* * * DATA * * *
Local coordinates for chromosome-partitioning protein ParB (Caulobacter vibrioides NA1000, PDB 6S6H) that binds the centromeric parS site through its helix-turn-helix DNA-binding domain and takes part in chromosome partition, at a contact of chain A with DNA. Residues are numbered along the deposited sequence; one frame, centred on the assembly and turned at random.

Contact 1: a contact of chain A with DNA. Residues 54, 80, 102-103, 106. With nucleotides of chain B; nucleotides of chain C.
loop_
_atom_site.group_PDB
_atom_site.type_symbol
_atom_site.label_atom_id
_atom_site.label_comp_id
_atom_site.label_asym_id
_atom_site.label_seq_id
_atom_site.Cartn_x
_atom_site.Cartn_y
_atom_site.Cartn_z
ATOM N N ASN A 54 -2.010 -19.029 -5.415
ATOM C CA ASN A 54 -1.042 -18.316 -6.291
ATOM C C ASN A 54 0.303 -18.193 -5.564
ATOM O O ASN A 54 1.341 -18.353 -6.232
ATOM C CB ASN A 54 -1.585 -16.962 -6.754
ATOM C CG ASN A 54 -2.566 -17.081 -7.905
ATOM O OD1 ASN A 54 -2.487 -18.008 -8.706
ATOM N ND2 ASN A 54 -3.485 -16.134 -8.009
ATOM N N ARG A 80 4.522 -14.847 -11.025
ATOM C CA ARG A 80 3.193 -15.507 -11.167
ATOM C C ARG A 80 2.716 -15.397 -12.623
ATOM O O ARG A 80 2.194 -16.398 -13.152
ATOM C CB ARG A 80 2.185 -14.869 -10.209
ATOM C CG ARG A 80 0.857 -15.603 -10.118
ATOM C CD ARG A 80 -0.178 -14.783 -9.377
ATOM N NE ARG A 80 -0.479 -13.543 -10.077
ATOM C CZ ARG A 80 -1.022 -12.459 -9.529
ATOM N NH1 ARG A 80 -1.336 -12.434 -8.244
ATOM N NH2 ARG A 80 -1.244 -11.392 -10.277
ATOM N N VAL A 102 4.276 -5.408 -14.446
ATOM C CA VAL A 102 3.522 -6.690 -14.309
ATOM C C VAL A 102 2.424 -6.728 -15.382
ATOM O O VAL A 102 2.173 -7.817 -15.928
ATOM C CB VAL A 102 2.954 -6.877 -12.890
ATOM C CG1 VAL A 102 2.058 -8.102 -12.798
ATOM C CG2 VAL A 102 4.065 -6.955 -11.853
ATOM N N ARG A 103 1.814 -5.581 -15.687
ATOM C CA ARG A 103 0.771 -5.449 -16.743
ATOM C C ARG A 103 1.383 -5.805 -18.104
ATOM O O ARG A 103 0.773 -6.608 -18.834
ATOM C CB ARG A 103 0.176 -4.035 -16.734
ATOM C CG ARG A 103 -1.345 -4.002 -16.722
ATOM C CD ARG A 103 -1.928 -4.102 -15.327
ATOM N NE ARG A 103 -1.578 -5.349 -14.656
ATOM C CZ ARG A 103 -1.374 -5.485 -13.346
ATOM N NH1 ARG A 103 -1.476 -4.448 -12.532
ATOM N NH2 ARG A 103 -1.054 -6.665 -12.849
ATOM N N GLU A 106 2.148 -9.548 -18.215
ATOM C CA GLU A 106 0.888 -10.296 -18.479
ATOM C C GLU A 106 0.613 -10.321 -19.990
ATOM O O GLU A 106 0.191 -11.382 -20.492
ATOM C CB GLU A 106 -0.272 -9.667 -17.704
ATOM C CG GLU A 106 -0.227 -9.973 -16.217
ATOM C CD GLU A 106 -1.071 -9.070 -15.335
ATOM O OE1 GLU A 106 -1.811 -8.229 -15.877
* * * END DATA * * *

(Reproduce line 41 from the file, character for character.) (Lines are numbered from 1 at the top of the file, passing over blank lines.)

ATOM C C ARG A 103 1.383 -5.805 -18.104